We don’t give enough credence to human being’s need to be inside. We need to be part of the team, the clan. We need to be accepted. We need to be appreciated.

Anyway, so this woman, she walked out. And she said, “Get a hold of yourself! Go talk to him.” She went in to talk to her new boss; and she said, “It took six months to find you. It look me a long time to find an environment that I thought was going to help me grow into the best person I could be. I was so excited to work with you, work for you, be here.” But she said, “What just happened to me in that meeting was one of the most uncomfortable moments of my life, because it pretty much told me maybe I misjudged you, and I misjudged our potential relationship.” And she said, “I can’t have you talk to me like that in front of people.” The leader said, “Oh, my goodness.” He said, “I had no idea that what I said was going to have that kind of impact on you.” He said, “I was asking a question or something.” He didn’t realize the question was so judgmental, not just a question, but a judgmental reference to her. And he said, “I have been so excited about having you on my team.” And he said, “I want to ask you a favor.” He was so smart in that respect. He said, “I obviously have some blind spots. And you know, I had no idea I was doing that, and that is the furthest from what I’d want to do to you. And I would like to give you permission to give me feedback if I start to show up anything like that again. I want you to make an appointment, and come talk to me about it, because I need to work on myself if that’s the case. And it’s not you. It’s my blind spot.” She stayed; they became great feedback givers to each other. The boss opened up and said, you know, feedback up.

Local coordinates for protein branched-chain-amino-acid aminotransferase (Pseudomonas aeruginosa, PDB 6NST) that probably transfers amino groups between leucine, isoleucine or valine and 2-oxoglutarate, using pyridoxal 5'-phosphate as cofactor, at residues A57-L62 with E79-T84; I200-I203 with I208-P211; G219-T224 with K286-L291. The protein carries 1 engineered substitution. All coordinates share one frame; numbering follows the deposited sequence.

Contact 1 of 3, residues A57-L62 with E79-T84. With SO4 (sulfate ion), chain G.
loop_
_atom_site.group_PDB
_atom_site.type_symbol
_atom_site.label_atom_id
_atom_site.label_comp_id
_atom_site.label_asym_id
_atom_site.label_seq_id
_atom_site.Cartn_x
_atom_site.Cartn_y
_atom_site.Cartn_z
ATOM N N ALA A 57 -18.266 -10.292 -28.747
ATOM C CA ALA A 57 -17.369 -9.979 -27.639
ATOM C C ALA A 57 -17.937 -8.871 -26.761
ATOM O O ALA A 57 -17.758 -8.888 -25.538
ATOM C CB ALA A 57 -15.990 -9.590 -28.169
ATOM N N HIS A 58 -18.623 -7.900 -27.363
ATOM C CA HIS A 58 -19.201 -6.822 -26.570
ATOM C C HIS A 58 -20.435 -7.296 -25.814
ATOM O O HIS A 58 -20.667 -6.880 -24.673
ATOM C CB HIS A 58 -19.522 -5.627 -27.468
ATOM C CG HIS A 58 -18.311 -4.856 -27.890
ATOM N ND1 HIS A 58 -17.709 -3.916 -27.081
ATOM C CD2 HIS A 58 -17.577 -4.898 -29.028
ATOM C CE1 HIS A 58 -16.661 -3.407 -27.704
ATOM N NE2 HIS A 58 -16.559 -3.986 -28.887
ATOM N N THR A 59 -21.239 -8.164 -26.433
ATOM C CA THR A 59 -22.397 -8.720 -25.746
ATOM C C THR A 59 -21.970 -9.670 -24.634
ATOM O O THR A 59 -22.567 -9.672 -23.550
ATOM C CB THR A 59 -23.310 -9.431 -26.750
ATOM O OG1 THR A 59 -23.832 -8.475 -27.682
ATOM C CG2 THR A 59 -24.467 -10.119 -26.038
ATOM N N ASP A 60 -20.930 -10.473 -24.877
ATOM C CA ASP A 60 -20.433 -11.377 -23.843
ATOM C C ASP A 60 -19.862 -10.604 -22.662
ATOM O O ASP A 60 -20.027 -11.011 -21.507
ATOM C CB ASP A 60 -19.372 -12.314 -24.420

Lyn Christian:

So could you give us a couple of ideas of how we can boost oxytocin and serotonin?


Judith Glaser:

We have a model, a Trust Model. And there are five things that people can do to shift chemistry. And if we shift the chemistry towards trust, then the brain will open up— the prefrontal cortex/heart connection becomes stronger; we have access to thoughts we’ve never thought about before; we have access to mind reading of other people, literally picking up on cues and clues from human being that enable us to connect and support each other in ways that are not typical in highly aggressive, low-quality feedback environments. We cannot access our brilliance as human beings—our humanity, our strategic thinking, our foresight (in other words, picking up cues about the future). The cues are there.